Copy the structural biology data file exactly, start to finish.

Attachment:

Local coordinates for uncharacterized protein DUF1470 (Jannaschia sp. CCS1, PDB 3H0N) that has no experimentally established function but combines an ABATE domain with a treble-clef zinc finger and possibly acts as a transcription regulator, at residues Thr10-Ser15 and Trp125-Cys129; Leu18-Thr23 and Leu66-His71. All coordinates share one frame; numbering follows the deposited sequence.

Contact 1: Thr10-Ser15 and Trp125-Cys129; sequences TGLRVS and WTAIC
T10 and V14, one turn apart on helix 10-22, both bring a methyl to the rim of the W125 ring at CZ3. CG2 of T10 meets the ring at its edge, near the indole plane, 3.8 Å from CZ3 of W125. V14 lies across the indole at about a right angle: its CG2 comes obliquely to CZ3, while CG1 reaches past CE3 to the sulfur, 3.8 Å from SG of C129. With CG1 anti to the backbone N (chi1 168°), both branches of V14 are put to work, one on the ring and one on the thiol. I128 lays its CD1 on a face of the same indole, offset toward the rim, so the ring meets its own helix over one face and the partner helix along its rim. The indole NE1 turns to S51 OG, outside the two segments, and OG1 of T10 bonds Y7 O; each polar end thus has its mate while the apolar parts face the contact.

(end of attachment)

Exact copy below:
Local coordinates for uncharacterized protein DUF1470 (Jannaschia sp. CCS1, PDB 3H0N) that has no experimentally established function but combines an ABATE domain with a treble-clef zinc finger and possibly acts as a transcription regulator, at residues Thr10-Ser15 and Trp125-Cys129; Leu18-Thr23 and Leu66-His71. All coordinates share one frame; numbering follows the deposited sequence.

Contact 1: Thr10-Ser15 and Trp125-Cys129; sequences TGLRVS and WTAIC
T10 and V14, one turn apart on helix 10-22, both bring a methyl to the rim of the W125 ring at CZ3. CG2 of T10 meets the ring at its edge, near the indole plane, 3.8 Å from CZ3 of W125. V14 lies across the indole at about a right angle: its CG2 comes obliquely to CZ3, while CG1 reaches past CE3 to the sulfur, 3.8 Å from SG of C129. With CG1 anti to the backbone N (chi1 168°), both branches of V14 are put to work, one on the ring and one on the thiol. I128 lays its CD1 on a face of the same indole, offset toward the rim, so the ring meets its own helix over one face and the partner helix along its rim. The indole NE1 turns to S51 OG, outside the two segments, and OG1 of T10 bonds Y7 O; each polar end thus has its mate while the apolar parts face the contact.